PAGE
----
This week on Uptown Radio, the results are in for the British general election and New Yorkers from Britain are reacting. Trees are being planted in New York City and trash is being collected by private waste management companies. This episode is dedicated to our professor John Dinges, who is retiring after 19 years of teaching at Columbia.
This morning the United Kingdom’s conservative party claimed victory in the UK , allowing prime minister David Cameron to serve another term in office. Polls projected a much closer race – but Labour wound up disappointed suffering a major loss of seats, mostly in Scotland. This morning Labor prime minister candidate Ed Miliband resigned from his leadership role. For more on the British election, I turned David Dimbleby, who’s been covering the British Elections for the BBC since 1979.
As you heard earlier, the British election was expected to be a nail biter.
But after the exit poll came out in favor of the conservatives yesterday evening, the uncertainty faded – fast. Ariel Ritchin spent time at a bar where nearly 100 British expats were watching the results roll in.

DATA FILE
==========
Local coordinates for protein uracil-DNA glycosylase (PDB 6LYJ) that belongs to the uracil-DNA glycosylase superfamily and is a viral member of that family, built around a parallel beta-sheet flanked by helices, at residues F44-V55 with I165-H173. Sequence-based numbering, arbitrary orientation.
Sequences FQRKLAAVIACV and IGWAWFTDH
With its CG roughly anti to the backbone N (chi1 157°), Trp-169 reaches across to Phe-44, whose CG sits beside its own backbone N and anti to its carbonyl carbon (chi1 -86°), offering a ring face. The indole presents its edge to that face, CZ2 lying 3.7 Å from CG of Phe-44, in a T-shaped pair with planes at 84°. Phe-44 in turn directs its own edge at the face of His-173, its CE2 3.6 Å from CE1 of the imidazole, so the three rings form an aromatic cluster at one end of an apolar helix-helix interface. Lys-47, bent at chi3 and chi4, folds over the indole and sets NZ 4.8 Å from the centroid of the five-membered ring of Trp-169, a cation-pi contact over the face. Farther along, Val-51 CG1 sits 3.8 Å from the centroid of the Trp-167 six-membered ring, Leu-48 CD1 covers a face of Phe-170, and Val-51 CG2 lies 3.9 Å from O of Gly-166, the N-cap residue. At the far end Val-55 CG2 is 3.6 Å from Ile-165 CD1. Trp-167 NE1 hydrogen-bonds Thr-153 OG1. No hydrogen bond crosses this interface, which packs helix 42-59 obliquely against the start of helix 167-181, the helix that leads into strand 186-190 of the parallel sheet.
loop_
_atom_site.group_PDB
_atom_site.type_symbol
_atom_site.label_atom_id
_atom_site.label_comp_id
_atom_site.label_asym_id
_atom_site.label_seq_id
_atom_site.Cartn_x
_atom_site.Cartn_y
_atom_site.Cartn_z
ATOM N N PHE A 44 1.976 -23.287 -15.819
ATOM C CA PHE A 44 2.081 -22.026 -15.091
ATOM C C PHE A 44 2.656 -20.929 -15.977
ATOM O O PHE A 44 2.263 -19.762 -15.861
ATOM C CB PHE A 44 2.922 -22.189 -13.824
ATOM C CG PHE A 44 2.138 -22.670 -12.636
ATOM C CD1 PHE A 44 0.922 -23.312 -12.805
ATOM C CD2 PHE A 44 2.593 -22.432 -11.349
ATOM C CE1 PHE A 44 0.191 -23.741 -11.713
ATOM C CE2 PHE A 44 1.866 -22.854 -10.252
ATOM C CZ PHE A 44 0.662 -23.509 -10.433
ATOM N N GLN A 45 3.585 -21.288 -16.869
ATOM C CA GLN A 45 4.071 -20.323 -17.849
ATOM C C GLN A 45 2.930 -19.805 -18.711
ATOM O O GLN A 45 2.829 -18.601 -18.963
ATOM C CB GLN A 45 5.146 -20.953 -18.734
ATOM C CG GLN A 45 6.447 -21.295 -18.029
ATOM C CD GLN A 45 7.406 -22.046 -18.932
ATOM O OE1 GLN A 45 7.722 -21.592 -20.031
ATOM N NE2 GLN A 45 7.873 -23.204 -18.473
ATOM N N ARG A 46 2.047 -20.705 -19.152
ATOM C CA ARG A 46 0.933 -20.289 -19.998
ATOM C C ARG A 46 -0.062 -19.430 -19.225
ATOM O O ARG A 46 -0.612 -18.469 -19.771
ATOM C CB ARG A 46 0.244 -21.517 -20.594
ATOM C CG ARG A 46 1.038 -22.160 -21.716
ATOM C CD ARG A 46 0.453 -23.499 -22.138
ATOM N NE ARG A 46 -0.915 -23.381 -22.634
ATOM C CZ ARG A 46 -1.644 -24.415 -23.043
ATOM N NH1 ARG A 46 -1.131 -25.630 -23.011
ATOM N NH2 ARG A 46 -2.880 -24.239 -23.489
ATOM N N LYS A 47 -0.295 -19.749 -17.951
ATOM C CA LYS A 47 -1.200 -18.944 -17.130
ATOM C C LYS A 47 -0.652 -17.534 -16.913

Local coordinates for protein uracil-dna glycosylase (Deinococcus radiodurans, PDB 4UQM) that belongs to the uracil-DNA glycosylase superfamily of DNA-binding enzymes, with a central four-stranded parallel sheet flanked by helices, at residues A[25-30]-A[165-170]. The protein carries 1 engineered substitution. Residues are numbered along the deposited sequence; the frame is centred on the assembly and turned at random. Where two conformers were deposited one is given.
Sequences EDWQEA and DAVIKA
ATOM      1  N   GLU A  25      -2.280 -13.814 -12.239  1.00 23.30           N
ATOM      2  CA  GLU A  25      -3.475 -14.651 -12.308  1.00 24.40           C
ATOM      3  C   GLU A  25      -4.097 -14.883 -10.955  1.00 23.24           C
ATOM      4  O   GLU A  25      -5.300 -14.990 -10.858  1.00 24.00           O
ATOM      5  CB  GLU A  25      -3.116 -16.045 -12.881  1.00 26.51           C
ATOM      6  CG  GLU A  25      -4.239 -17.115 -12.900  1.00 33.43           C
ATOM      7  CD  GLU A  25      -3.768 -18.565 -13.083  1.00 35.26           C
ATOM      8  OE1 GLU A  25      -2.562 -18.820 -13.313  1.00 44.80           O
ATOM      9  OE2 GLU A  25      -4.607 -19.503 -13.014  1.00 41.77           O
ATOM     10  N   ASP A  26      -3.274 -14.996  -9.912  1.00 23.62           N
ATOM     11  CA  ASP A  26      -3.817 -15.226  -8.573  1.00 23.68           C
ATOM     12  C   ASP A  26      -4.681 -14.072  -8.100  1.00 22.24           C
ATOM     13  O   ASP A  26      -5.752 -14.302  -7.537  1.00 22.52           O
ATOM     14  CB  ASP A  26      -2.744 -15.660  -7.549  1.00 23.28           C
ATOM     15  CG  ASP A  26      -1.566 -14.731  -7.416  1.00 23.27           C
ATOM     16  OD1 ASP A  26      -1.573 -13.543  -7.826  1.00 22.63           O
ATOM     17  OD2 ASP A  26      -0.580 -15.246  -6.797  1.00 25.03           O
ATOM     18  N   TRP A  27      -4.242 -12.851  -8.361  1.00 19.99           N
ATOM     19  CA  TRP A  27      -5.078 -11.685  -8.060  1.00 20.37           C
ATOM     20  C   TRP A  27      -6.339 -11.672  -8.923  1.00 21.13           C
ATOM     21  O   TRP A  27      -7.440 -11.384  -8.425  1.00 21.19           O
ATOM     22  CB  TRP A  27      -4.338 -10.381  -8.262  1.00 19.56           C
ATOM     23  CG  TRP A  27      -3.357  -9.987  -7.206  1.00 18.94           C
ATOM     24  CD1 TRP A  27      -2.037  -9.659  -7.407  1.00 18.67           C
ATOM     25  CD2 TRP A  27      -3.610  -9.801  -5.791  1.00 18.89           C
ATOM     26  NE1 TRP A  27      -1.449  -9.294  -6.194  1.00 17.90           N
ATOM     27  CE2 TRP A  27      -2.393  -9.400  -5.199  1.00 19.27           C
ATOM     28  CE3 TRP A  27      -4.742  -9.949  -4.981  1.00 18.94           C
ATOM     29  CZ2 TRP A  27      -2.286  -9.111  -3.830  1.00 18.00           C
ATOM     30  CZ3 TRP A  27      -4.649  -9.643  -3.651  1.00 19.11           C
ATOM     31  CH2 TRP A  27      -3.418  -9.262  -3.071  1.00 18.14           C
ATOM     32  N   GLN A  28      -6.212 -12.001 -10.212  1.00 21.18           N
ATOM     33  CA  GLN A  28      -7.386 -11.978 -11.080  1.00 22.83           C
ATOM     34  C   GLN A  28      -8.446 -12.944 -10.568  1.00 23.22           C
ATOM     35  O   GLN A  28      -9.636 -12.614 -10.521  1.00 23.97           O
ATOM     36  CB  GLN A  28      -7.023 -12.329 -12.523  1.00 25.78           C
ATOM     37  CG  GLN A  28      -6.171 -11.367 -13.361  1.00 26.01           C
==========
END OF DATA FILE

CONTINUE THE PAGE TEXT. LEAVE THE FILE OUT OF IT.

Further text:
In 2007, Mayor Bloomberg decided to plant trees in the streets of New York. To make the city greener, one million trees would be planted in a decade. The initiative cost the city $400 million… and is now near its goal. As Adélie Pontay reports, the neighborhoods that needed the most trees were also some of the poorest areas in the city. She went for a walk around the leafy streets of East New York in Brooklyn to see how the neighborhood has changed.
From Columbia Radio News in New York, I’m Nardos Mesmer The White House is defending an agreement with Iran as the House gets ready to vote on a legislation to finalize the Iran deal. Charlotte Gibson reports. CHARLOTTE GIBSON IRAN NEWS Leif Larson ambassador from Norway and Domingo D. Lucenario Jr, … Read More